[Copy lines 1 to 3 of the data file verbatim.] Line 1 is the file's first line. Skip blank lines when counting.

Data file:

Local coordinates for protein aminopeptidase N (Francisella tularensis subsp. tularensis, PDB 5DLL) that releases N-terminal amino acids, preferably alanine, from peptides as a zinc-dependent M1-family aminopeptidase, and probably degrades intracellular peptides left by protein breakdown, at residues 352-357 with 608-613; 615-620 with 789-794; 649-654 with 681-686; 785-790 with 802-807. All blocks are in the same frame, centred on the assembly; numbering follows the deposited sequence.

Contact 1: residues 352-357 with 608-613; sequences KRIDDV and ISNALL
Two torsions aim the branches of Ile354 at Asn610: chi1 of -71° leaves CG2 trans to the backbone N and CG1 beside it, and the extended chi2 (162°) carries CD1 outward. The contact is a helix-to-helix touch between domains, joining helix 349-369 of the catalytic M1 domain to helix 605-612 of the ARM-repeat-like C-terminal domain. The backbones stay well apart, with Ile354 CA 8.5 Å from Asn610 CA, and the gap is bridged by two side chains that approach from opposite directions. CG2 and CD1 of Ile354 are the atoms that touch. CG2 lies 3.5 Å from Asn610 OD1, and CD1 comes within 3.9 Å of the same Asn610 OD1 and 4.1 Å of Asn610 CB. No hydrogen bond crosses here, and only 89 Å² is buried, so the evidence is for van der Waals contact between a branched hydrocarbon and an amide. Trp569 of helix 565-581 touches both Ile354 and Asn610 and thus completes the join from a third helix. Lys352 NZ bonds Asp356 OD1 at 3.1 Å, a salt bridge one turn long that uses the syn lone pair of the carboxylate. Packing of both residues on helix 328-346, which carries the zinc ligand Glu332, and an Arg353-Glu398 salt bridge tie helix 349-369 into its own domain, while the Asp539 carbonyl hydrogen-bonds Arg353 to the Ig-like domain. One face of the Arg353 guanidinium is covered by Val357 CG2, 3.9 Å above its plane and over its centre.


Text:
Local coordinates for protein aminopeptidase N (Francisella tularensis subsp. tularensis, PDB 5DLL) that releases N-terminal amino acids, preferably alanine, from peptides as a zinc-dependent M1-family aminopeptidase, and probably degrades intracellular peptides left by protein breakdown, at residues 352-357 with 608-613; 615-620 with 789-794; 649-654 with 681-686; 785-790 with 802-807. All blocks are in the same frame, centred on the assembly; numbering follows the deposited sequence.

Contact 1: residues 352-357 with 608-613; sequences KRIDDV and ISNALL
Two torsions aim the branches of Ile354 at Asn610: chi1 of -71° leaves CG2 trans to the backbone N and CG1 beside it, and the extended chi2 (162°) carries CD1 outward. The contact is a helix-to-helix touch between domains, joining helix 349-369 of the catalytic M1 domain to helix 605-612 of the ARM-repeat-like C-terminal domain. The backbones stay well apart, with Ile354 CA 8.5 Å from Asn610 CA, and the gap is bridged by two side chains that approach from opposite directions. CG2 and CD1 of Ile354 are the atoms that touch. CG2 lies 3.5 Å from Asn610 OD1, and CD1 comes within 3.9 Å of the same Asn610 OD1 and 4.1 Å of Asn610 CB. No hydrogen bond crosses here, and only 89 Å² is buried, so the evidence is for van der Waals contact between a branched hydrocarbon and an amide. Trp569 of helix 565-581 touches both Ile354 and Asn610 and thus completes the join from a third helix. Lys352 NZ bonds Asp356 OD1 at 3.1 Å, a salt bridge one turn long that uses the syn lone pair of the carboxylate. Packing of both residues on helix 328-346, which carries the zinc ligand Glu332, and an Arg353-Glu398 salt bridge tie helix 349-369 into its own domain, while the Asp539 carbonyl hydrogen-bonds Arg353 to the Ig-like domain. One face of the Arg353 guanidinium is covered by Val357 CG2, 3.9 Å above its plane and over its centre.